Sikivu Hutchinson has made a truly impressive fiction debut with her first novel, White Nights, Black Paradise. She has brought a unique perspective to bear upon the story of Jim Jones, the People’s Temple movement, and the tragedy of Jonestown, one which, though fiction, sheds considerably more light upon this history than the facile depictions of the People’s Temple as a “cult.”
Hutchinson is a feminist writer and activist who is probably best known as a secular humanist advocate whose book, Moral Combat: Black Atheists, Gender Politics, and the Values Wars (2011), was the first book on atheism to be published by an African-American woman. That work impressed me, not only because it criticized the Black church and detailed the emergence of black atheist and freethought activism, but because she also challenged the lack of racial diversity and attention to institutional racism in the mainstream secular and New Atheist movements, and critiqued their fixation on scientism at the expense of social justice. She also writes the blackfemlens blog and is a regular contributor to the LA Progressive. (She is also the daughter of writer Earl Ofari Hutchinson. Bias Alert: This old lefty fondly recalls seeing her father’s byline on a regular basis in the now defunct American independent leftist newspaper, The Guardian.)
Hutchinson’s work provides valuable insight into the personal, cultural and historical motivations for black women’s involvement in Peoples Temple and their emigration to Jonestown.
Hutchinson’s historical fiction frames Peoples Temple and Jonestown within an African-American perspective, a sorely under-explored aspect considering the fact that the majority of Peoples Temple movement was Black and 75% of the 918 people who died at Jonestown in 1978 were African-American; in particular she gives voice to the African-American women. With this approach, Hutchinson’s work provides valuable insight into the personal, cultural and historical motivations for black women’s involvement in Peoples Temple and their emigration to Jonestown.
While part Jim Jones’ appeal was certainly rooted in the deep-seated religiosity of so many in the African-American community, this only part of the story. The People’s Temple appeal must also be placed in the context on the ongoing African-American Freedom Struggle. The Temple movement’s initial embrace of progressive political activism and social justice organizing provided hope and home for many in the wake of the dissipation of the Civil Rights and Black Power movements in the 70s.
In the initial part of her novel (“Hinterlands”), Hutchinson deftly moves back and forth in time, stretching from the 70’s when the People’s Temple established itself in the Bay Area, back to 40’s in Indiana, exploring the roots not only of Jim Jones and his family, but also of one the central Black women characters, independent journalist Ida Lassiter, who is initially drawn to Jones but is quickly disillusioned with him and becomes an ardent adversary dedicated to exposing him.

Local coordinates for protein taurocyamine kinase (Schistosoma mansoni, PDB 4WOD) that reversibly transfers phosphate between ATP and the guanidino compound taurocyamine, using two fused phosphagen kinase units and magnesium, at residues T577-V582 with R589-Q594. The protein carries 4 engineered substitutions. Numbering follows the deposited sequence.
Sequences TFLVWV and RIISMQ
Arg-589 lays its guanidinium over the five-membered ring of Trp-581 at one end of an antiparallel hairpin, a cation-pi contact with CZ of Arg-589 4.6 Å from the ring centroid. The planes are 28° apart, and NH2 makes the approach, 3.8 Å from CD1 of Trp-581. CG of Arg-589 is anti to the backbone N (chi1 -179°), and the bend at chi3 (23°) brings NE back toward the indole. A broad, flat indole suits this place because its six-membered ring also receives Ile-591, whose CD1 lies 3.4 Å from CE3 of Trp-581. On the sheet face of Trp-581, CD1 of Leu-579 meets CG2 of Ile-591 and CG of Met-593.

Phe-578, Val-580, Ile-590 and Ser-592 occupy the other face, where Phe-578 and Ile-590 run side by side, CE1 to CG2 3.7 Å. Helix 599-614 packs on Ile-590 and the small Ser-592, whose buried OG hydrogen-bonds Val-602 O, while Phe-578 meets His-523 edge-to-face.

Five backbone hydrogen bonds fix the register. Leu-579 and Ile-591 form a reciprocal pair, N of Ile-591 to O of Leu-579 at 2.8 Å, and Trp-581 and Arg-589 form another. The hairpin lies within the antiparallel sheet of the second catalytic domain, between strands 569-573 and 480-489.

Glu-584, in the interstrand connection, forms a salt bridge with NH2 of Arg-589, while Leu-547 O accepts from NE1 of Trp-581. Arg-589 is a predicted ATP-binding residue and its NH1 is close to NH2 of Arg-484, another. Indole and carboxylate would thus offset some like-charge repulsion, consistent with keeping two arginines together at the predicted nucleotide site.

In this way, Hutchinson not only traces the Temple’s historical arc in Indiana, San Francisco, Los Angeles, and Guyana, but also the arc of these characters development. We are also introduced to sisters Hy and Taryn Strayer. At first Taryn, a lesbian atheist, seems the more well-grounded of the two, while Hy is the passionate seeker who is initially draws them into the circle of the People’s Temple. But as the story develops, Hy sees more clearly how the movement’s leadership is manipulating and exploiting the yearnings and weakness of the believers; she becomes the one wanting to break away.
Taryn gets a job as an accountant for a firm maintaining the books for the Peoples Temple; meanwhile, she falls in love with Jess, a therapist who eventually uses her knowledge and skills to help the leadership reign in and “reeducate” straying members. Taryn is no more taken in by the movement leaders than Hy is in the long run, but her love for Jess induces her to believe Jess’s initial reassurances that they are only staying on for self-interested reasons and will eventually strike out on their own, until it becomes too late to avoid the tragedy we know is coming when they reach “The Promised Land” in Guyana.
In addition to the time shifts, Hutchinson also employs shifts between first and third person, which allows her to give voice to plethora of voices and perspectives: School teacher Ernestine Markham, whose family fled Mississippi for San Francisco in hopes of greater opportunities, only to discover racism was no less virulent, only subtle and disguised. Latina transsexual woman Devera Medeiros, who comes to the Temple with her Mamí when they are displaced by “urban renewal.” We are even taken inside the minds of Jones’s sons, the Black adoptee, Jimmy Jr., and biological son, Damien, who are no less conflicted than many others by the developments within the movement, by the actions of their father and the largely white female leadership he has built up around him.
In this fashion, Hutchinson not only provides perspectives underrepresented in the history of the People’s Temple, she crafts a compelling piece of historical fiction that will grip you until the very end. As someone who has spent his life on the Left, I found chilling the invocation of the eerily familiar ultra-left revolutionary rhetoric used by Jones and the Temple leadership to justify their actions, an aspect of the Temple that I knew little about (“shades of the Cultural Revolution” I found myself thinking at one point).
Hutchinson has written a valuable work for anyone interested in the intertwined histories of religion, the Left, and the African-American Freedom Struggle in this country, one providing important insights for anyone concerned for the future of the progressive movement in America.
David A. Anderson